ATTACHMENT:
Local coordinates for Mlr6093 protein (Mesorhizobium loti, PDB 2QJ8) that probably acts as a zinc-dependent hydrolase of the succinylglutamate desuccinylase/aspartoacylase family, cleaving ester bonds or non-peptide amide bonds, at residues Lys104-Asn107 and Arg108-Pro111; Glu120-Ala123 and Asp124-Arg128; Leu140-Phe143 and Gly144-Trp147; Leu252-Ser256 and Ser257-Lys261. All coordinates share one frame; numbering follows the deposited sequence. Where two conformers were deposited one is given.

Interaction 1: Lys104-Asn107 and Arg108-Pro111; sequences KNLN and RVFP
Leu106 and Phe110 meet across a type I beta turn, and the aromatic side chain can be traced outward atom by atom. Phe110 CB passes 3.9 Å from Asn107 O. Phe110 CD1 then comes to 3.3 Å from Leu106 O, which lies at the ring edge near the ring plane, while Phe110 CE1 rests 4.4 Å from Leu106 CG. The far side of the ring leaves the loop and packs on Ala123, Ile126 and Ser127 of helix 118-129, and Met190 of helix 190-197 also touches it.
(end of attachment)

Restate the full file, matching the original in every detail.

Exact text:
Local coordinates for Mlr6093 protein (Mesorhizobium loti, PDB 2QJ8) that probably acts as a zinc-dependent hydrolase of the succinylglutamate desuccinylase/aspartoacylase family, cleaving ester bonds or non-peptide amide bonds, at residues Lys104-Asn107 and Arg108-Pro111; Glu120-Ala123 and Asp124-Arg128; Leu140-Phe143 and Gly144-Trp147; Leu252-Ser256 and Ser257-Lys261. All coordinates share one frame; numbering follows the deposited sequence. Where two conformers were deposited one is given.

Interaction 1: Lys104-Asn107 and Arg108-Pro111; sequences KNLN and RVFP
Leu106 and Phe110 meet across a type I beta turn, and the aromatic side chain can be traced outward atom by atom. Phe110 CB passes 3.9 Å from Asn107 O. Phe110 CD1 then comes to 3.3 Å from Leu106 O, which lies at the ring edge near the ring plane, while Phe110 CE1 rests 4.4 Å from Leu106 CG. The far side of the ring leaves the loop and packs on Ala123, Ile126 and Ser127 of helix 118-129, and Met190 of helix 190-197 also touches it.